Twitter Twitter Facebook Facebook

Creating a Safety Plan

The most important first step for a woman in a violent situation is to build a Safety Plan to protect herself from her abuser! The following steps are important to the development of an effective Safety Plan.

    • Keep a list of important telephone numbers handy for you and your children:
      a. Police – 911
      b. Touching Heart
      c. Friends and relatives whom you trust
      d. Your Minister
      e. Your primary physician
    • Identify a relative, friend or neighbor you can confide in about your situation. Ask them to call the police if they hear sounds of conflict or suspicious noises coming from your home or if they try to reach you after hearing these noises and cannot get a response.
    • Think about places you can go if you leave your home.
    • Create a “Crisis Stash”. Think about leaving extra money, car keys, clothes and copies of important papers with someone you trust – a close friend, relative or neighbor.
    • Keep telephone change handy. You may need to flee the house and find a public telephone to call for help. You may not be able to readily find telephone change or may not have access to a telephone credit card.
    • Open a savings account. If you are forced to flee your home, a separate savings account, even a very small one, could provide you with at least enough funds to survive for a short while as you stabilize your situation.
    • Plan and rehearse an escape route with a trusted person You need to think about and rehearse how you will escape the violence if you must. In the midst of the situation you may need to act very quickly and decisively in order to escape further injury or save your life.
    • Change the locks, install steel/metal doors, a security system, smoke detectors and an outside lighting system.
    • Tell a neighbor that your partner no longer lives with you and ask them to call the police if he/she is observed near your home or children.
    • Provide your child’s caregivers with critical information including the names of all persons who have permission to pick your children up. If you have a personal protection order that names your children, give their caretakers and their schools a copy of that order.
    • Tell a trusted co-worker or your boss about your situation. Ask them to call the police if your batterer shows up demanding to see you. Try to make a plan at your workplace to have your calls screened.
    • Select different stores, banks and other businesses from those you habitually used during the time you lived with your partner.
    • Go to Court and get a Protective Order! Keep a copy with you at all times, give copies to the police, to your children’s caregivers, to their schools and to your own supervisor at your workplace.
    • Find someone to call when you feel despondent, afraid or sad. These are the times when you may convince yourself that it would be better to return to your batterer. Talk to your minister or someone from your church. Find some workshops and support groups to attend so that you can gain support and better understand your situation.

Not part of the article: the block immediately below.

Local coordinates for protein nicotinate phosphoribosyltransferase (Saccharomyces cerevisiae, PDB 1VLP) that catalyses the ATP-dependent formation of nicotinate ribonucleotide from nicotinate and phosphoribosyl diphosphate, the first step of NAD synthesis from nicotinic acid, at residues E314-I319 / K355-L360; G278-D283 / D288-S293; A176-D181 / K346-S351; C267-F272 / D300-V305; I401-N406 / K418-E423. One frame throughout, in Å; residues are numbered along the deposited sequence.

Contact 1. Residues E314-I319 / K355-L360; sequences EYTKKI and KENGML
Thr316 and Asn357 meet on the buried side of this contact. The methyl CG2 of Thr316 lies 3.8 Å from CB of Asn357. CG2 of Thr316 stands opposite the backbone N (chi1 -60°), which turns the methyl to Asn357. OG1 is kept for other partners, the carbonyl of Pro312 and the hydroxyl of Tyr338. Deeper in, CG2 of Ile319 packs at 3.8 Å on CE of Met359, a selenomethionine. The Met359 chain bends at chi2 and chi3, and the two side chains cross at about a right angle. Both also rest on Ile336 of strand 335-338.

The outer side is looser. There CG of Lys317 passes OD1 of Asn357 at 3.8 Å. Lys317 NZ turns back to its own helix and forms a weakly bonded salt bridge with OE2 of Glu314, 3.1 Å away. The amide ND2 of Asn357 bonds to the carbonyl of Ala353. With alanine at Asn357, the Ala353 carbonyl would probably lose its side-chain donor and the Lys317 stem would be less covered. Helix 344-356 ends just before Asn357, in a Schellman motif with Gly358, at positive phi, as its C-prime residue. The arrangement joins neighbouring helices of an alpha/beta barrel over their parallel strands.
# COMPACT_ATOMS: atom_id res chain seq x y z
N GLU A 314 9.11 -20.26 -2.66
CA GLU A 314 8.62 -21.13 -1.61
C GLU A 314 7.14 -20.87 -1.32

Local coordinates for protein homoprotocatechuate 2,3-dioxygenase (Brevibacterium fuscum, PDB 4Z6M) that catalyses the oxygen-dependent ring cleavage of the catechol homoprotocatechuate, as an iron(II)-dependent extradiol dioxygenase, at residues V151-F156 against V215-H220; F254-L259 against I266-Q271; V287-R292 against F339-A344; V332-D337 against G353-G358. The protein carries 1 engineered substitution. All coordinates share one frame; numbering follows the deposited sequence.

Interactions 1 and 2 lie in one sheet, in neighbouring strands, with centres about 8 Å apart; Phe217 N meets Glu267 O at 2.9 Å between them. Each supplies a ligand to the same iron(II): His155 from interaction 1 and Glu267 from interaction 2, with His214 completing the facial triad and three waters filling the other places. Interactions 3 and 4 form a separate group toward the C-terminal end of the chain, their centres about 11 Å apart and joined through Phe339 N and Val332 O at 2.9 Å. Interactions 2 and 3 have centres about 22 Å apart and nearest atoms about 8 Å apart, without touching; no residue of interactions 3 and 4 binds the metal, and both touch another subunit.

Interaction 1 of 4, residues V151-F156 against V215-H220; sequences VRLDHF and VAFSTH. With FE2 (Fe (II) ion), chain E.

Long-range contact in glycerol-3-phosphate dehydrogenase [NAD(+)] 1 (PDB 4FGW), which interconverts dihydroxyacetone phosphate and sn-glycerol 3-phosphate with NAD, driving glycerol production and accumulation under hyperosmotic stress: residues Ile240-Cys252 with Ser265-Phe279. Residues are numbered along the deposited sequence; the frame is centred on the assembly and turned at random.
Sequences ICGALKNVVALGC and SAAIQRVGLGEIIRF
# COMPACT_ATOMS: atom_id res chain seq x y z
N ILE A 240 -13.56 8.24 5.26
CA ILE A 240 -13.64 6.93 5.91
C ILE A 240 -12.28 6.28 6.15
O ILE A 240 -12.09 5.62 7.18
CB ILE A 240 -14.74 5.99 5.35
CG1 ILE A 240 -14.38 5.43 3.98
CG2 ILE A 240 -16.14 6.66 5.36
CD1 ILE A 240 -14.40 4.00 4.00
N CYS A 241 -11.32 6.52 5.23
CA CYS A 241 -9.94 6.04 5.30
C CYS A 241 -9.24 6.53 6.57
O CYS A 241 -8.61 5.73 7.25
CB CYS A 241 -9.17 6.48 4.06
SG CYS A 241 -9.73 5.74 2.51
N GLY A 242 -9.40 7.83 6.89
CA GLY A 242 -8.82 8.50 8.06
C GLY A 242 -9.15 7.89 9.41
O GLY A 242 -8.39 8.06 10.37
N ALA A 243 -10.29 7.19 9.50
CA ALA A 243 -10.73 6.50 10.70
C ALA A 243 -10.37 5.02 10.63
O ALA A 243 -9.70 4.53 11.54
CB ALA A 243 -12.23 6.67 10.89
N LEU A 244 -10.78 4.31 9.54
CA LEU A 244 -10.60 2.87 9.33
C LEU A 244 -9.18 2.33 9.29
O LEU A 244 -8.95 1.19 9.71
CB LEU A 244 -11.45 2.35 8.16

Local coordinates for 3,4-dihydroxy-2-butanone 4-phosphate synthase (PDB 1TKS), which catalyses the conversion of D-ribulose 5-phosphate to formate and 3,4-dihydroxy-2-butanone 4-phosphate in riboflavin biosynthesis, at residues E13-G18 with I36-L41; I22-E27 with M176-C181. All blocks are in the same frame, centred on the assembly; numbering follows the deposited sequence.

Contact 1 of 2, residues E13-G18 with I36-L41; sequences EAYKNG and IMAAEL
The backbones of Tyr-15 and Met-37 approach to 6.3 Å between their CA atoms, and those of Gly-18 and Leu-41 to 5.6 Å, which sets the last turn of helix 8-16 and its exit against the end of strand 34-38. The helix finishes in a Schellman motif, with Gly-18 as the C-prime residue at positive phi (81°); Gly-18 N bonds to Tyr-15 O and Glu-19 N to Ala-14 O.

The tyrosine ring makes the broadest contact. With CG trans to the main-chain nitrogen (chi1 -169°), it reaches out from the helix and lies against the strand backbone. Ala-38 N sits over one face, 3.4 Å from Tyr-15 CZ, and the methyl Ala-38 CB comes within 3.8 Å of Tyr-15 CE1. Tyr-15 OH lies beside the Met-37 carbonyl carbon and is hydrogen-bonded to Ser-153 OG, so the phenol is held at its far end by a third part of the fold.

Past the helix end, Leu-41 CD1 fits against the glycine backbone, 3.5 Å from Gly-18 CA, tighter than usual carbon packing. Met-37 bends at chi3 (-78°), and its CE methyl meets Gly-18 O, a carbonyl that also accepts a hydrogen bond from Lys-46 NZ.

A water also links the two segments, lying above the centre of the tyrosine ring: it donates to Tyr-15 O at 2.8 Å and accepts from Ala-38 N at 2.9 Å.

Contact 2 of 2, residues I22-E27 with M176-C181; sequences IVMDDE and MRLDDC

• Create your “Safety Escape Check List”. Compile a list of items you will need to take with you if you leave. Among these important items are the following

Items to take checklist:

    • Identification, including one with a picture
    • Birth certificates for you and your children
    • Social Security Cards
    • School and medical records
    • Money, bankbooks, credit cards
    • Keys – house/car/office
    • Driver’s license and registration
    • Medications
    • Change of clothes for you and your children
    • Welfare identification
    • Passport(s), green card(s), work permits
    • Divorce papers
    • Lease/rental agreements
    • Mortgage information
    • Pets
    • Insurance papers
    • Address book, Palm pilots
    • Pictures, jewelry, items of sentimental value
    • Children’s favorite toys, books, blankets, etc.
    • Personal Protection Order

Important Social Security Information – Effective November 4, 1998, the Social Security Administration (SSA) changed its existing policy of assigning new Social Security numbers (SSN) to victims of harassment, abuse or life endangerment, including victims of domestic violence, to make it easier to obtain new SSNs. The change in policy was designed to make it easier for these individuals to elude their abusers and reduce the risk of further violence. A full explanation of the new policy and how victims may use it is available from Touching Heart.

Internet Safety – The internet can serve as both a friend and a negative source of information for victims of domestic violence. If an abuser can access your computer, they can find out what web sites you have visited, what documents you have edited, what e-mails you have sent or received, etc. There are various applications now available to remove information from your computer which may become available to your batterer. You may be wiser to use a friend’s computer, a computer at work or a computer at the library instead of your home computer. Touching Heart has developed a set of procedures to assist clients in protecting their internet access.

Stop the Cover Up Awareness Campaign